Vaccination programmes have dramatically cut the global child death toll from measles, experts say.
The latest figures from the World Health Organization show deaths fell to 777,000 in 2000 - 11% down on the previous year.
They say the fall is largely due to improved vaccination programmes in Latin America and southern Africa.
The WHO wants to cut the number of measles deaths to
437,500 a year by 2005.
The reason these deaths were occurring was because of under-vaccination of children
Developed countries have largely eradicated deaths from measles through vaccination campaigns.
In the UK, the latest provisional figures, for 1999, show just two children died from the condition.
But it remains a significant problem for many parts of the developing world, where virtually all deaths from measles occur.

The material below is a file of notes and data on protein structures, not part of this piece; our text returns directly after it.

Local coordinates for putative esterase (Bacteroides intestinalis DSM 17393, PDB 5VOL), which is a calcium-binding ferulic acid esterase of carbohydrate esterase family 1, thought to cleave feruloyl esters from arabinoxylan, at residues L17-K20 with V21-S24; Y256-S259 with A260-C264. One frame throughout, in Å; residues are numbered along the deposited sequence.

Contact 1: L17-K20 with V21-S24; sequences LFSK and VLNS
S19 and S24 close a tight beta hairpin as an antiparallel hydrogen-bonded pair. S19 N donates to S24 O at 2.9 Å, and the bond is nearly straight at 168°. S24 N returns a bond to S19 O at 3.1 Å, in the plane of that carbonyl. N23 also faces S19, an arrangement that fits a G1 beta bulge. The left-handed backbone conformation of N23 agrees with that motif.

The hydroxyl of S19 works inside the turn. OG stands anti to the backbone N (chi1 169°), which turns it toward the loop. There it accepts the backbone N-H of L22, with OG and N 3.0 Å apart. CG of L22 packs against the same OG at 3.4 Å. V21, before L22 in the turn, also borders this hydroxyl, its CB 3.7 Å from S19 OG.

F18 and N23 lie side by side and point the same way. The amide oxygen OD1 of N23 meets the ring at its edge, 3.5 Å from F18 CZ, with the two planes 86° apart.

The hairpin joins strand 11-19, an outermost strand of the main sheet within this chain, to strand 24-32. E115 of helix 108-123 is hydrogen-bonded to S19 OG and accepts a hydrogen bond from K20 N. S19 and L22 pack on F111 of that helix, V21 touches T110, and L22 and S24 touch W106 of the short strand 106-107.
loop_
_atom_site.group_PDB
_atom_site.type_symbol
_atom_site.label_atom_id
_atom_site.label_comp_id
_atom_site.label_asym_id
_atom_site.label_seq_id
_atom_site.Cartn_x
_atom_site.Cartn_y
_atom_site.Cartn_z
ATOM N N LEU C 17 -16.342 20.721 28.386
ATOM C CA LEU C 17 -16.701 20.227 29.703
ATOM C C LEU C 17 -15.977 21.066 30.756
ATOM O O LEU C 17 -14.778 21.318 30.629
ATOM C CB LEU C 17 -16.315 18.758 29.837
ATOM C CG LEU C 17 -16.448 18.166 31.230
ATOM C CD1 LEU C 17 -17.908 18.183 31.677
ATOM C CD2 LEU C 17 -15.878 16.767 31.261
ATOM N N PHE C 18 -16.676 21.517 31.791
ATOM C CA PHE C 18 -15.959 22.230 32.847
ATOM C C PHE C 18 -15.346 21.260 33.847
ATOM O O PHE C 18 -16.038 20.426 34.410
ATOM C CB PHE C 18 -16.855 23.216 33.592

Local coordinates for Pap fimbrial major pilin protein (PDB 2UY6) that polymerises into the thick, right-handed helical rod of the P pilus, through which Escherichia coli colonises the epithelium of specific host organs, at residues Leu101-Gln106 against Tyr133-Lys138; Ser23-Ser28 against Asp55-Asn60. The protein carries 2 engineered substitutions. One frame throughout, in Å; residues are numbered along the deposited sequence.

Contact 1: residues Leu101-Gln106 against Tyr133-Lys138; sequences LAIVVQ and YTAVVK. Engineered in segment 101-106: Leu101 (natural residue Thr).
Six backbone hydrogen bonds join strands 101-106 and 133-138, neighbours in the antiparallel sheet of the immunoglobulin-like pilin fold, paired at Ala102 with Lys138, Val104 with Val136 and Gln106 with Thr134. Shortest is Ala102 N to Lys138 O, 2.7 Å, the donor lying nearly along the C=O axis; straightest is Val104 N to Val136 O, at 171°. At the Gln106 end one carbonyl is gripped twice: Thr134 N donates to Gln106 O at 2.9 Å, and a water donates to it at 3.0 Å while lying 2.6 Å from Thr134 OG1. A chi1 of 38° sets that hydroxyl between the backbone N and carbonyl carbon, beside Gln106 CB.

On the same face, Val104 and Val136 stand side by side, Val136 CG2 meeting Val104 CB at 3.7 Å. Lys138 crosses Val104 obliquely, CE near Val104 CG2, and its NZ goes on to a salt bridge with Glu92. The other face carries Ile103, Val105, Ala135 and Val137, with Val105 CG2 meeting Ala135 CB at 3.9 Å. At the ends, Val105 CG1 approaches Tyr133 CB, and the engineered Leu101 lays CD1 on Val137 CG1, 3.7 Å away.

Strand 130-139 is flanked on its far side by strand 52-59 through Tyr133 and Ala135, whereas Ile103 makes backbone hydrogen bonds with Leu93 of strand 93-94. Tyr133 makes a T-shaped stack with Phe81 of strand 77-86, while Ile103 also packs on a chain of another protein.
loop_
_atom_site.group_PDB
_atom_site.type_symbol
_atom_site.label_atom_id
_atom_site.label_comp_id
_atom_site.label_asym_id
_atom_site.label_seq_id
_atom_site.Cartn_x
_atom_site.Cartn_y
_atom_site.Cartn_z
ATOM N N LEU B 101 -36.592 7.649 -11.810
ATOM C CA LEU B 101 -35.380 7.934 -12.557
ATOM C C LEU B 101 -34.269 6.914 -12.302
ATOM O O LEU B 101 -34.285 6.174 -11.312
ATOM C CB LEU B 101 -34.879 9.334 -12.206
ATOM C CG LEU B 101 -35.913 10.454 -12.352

Over half of all deaths from measles occur in Africa. The conditions remains the fifth leading cause of death in children under five.
The WHO figures were published by the US Centers for Disease Control and Prevention.
Dr Peter Strebel, chief of the global measles branch in
the CDC's national immunisation programme, said the decline was due to better vaccination programmes in Africa and other regions with traditionally low coverage.
He said: "The reason these deaths were occurring was because of under-vaccination of children."
The WHO does says whether a single measles vaccine or the combined measles, mumps and rubella vaccine is used is up to individual countries.
But it says children should receive two rounds of measles vaccinations so that those who missed the first jab or did not develop immunity, around 15%, will be covered.